Sequels I plan to read for kids: Patina and Sunny (sequels to Ghost) by Jason Reynolds. If you have yet to read Ghost, start there. You’ll thank me, I promise.

What other sequels should I be sure to make time for?

Happy Belated Dot Day

You may not have heard of International Dot Day before, but every year around September 15th many schools and libraries celebrate this holiday that focuses on creativity and connection. This year, I celebrated at the Twin Cities Zine Fest by inviting people to decorate their own dots and add them to our mural.  It was great fun to see how people decided to make their mark. My daughter and I had cut circles from all sorts of sources, so people could choose to build from a picture or words that was already there or start fresh on a plain dot. Either choice led to some fantastic pieces of art for our mural. Thank you to all who participated. <3

Some highlights below:

 

Let’s look at the Weather

Look at the Weather by Britta TeckentrupI found this book shelved with the nonfiction picture books at my library. Next to books offering information about weather for preschoolers and young children. This 100+ page volume stood out as different from the sea of 32 page picture books. At a glance, I thought perhaps it might be misshelved. Looking further into the book, I thought perhaps there was no section for this book in my library. No one place it belonged.

It is not quite a picture book, but it contains illustrations on each spread. It is not full of facts about weather so much as it is an invitation to observe and experience the weather as it happens. To reflect and consider. There are more questions in this book than there are facts.

It is not a book that is only for children, by any means. I often say that picture books are for everyone. My fifth grade daughter is probably sick of me reminding her that you never grow out of picture books. This is a book that proves the point. Hand this book to anyone of any age and let them savor the art and the text. It is sure to speak to readers of a far greater variety of ages than will discover it in the nonfiction picture book bins at the library, which is why I share it with you today. Don’t miss this one. Don’t let it sit in the bin and eventually be weeded from your local library. It is far too lovely for that fate.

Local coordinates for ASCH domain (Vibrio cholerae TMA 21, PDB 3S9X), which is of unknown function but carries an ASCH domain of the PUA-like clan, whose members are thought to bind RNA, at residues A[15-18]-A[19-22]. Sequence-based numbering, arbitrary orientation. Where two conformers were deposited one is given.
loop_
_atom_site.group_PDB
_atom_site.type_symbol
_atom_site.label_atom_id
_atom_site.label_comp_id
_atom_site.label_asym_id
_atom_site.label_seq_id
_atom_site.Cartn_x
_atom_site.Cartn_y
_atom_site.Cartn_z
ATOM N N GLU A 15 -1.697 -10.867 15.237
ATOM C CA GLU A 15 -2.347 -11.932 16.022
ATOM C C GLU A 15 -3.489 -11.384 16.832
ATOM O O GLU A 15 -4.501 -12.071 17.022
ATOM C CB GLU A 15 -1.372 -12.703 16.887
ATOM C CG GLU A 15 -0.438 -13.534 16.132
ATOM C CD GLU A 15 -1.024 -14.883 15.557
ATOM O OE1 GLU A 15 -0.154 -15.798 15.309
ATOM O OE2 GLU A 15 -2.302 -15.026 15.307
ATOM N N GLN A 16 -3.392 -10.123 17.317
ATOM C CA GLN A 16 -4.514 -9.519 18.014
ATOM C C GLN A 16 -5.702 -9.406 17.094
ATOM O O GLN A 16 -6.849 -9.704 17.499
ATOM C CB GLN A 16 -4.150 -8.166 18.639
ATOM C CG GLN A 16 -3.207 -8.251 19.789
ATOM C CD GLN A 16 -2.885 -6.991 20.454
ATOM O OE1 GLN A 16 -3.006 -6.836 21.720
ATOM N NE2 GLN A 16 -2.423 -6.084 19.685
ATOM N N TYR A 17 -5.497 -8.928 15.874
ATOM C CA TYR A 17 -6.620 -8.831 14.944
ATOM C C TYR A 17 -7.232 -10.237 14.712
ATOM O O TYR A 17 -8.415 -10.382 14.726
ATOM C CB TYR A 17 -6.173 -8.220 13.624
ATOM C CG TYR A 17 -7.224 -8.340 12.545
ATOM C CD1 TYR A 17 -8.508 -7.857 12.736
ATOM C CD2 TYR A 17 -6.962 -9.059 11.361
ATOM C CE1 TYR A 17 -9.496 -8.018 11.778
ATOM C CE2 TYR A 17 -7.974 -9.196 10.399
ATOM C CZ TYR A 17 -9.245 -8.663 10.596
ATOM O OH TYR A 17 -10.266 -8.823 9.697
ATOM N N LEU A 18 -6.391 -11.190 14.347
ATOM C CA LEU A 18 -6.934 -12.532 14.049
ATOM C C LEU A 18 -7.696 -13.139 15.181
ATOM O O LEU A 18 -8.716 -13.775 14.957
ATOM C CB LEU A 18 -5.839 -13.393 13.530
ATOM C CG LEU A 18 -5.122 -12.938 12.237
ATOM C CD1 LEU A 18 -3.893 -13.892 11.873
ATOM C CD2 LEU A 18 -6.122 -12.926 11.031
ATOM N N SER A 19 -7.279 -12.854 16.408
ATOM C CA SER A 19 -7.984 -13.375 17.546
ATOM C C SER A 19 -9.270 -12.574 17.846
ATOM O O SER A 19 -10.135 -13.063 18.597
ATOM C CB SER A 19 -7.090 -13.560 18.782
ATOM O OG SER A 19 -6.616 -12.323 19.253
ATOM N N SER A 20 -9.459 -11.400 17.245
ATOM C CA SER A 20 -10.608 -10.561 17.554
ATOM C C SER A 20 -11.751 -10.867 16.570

The Summer of Stories

I didn’t manage to post anything on this blog all summer long, but I did manage to write this summer. The credit goes to my ten-year-old daughter. Story Club was her idea.

Story Club met on Friday afternoons this summer, usually in our backyard. It was just the two of us with our notebooks sitting in the sunshine. My daughter decided how it would go: guided meditation to relax, poem collaboration to get started, a reading of writing advice or a particularly good bit from a book, then ten minutes of free writing.

It was simple. The whole thing usually only took about an hour, though sometimes we got really into the poem and went long. But it was the best thing about my summer. Easily so.

I won’t lie. When my daughter put forth the idea of Story Club, I went along with it for her. It’ll be good for her, I thought. She loves to write, and I don’t want her to lose track of that while school is out.

It probably was good for her, but it was even better for me. I used to love to write. I wrote almost constantly. I was always scribbling in my journal or clicking the keys on my computer. Somewhere along the way I lost track of that. I still kept a journal, but the little books took longer to fill. I still collected story ideas, but the ideas never went anywhere. Those Friday afternoons in our backyard changed that for me. Story Club reminded me of something that I truly loved. And it gave me a chance to share it with my daughter.

Perhaps I still don’t write as much as I used to, but the creative energy I found at Story Club this summer led me to tabling at the Twin Cities Zine Fest this year, which I hadn’t done in a few years. Plus my daughter joined me at my Zine Fest table with her own zine this year. We spent the day surrounded by writers, artists, and zinesters, and we left buzzing with ideas and excitement for what we might do next. So many people who came by our table encouraged my ten-year-old to keep writing, keep making zines. They would tell me to support her in whatever she did, and I would think, Is it strange that she is helping me stay creative as much I am helping her? I don’t know the answer, but I’m glad we have each other.